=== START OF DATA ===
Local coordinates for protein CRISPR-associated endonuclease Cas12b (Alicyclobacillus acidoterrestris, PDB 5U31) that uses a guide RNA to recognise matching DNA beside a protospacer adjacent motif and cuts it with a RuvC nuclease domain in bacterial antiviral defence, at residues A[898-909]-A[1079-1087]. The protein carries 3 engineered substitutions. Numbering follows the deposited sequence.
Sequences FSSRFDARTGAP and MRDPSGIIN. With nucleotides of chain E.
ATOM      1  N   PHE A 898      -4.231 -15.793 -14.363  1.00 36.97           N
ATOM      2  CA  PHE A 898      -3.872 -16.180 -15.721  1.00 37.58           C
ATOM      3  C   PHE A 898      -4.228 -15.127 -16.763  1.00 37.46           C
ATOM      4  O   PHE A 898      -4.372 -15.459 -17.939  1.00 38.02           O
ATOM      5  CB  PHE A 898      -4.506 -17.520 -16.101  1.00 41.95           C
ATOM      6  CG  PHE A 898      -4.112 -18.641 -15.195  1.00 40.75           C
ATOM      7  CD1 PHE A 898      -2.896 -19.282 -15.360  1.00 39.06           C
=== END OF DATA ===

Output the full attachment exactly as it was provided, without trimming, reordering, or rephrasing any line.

Local coordinates for protein CRISPR-associated endonuclease Cas12b (Alicyclobacillus acidoterrestris, PDB 5U31) that uses a guide RNA to recognise matching DNA beside a protospacer adjacent motif and cuts it with a RuvC nuclease domain in bacterial antiviral defence, at residues A[898-909]-A[1079-1087]. The protein carries 3 engineered substitutions. Numbering follows the deposited sequence.
Sequences FSSRFDARTGAP and MRDPSGIIN. With nucleotides of chain E.
ATOM      1  N   PHE A 898      -4.231 -15.793 -14.363  1.00 36.97           N
ATOM      2  CA  PHE A 898      -3.872 -16.180 -15.721  1.00 37.58           C
ATOM      3  C   PHE A 898      -4.228 -15.127 -16.763  1.00 37.46           C
ATOM      4  O   PHE A 898      -4.372 -15.459 -17.939  1.00 38.02           O
ATOM      5  CB  PHE A 898      -4.506 -17.520 -16.101  1.00 41.95           C
ATOM      6  CG  PHE A 898      -4.112 -18.641 -15.195  1.00 40.75           C
ATOM      7  CD1 PHE A 898      -2.896 -19.282 -15.360  1.00 39.06           C